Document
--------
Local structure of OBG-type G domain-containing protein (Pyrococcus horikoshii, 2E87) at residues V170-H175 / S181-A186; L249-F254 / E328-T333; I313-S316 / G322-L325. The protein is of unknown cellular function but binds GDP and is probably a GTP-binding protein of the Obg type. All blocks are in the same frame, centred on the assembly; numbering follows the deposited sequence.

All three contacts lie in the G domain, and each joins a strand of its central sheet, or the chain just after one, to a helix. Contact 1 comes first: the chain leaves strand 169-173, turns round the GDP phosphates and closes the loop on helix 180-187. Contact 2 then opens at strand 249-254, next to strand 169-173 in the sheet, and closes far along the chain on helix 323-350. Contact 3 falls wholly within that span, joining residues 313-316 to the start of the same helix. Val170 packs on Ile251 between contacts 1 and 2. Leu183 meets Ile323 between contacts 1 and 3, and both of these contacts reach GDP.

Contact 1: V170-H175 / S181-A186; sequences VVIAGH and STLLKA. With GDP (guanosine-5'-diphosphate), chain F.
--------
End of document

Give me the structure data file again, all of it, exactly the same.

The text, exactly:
Local structure of OBG-type G domain-containing protein (Pyrococcus horikoshii, 2E87) at residues V170-H175 / S181-A186; L249-F254 / E328-T333; I313-S316 / G322-L325. The protein is of unknown cellular function but binds GDP and is probably a GTP-binding protein of the Obg type. All blocks are in the same frame, centred on the assembly; numbering follows the deposited sequence.

All three contacts lie in the G domain, and each joins a strand of its central sheet, or the chain just after one, to a helix. Contact 1 comes first: the chain leaves strand 169-173, turns round the GDP phosphates and closes the loop on helix 180-187. Contact 2 then opens at strand 249-254, next to strand 169-173 in the sheet, and closes far along the chain on helix 323-350. Contact 3 falls wholly within that span, joining residues 313-316 to the start of the same helix. Val170 packs on Ile251 between contacts 1 and 2. Leu183 meets Ile323 between contacts 1 and 3, and both of these contacts reach GDP.

Contact 1: V170-H175 / S181-A186; sequences VVIAGH and STLLKA. With GDP (guanosine-5'-diphosphate), chain F.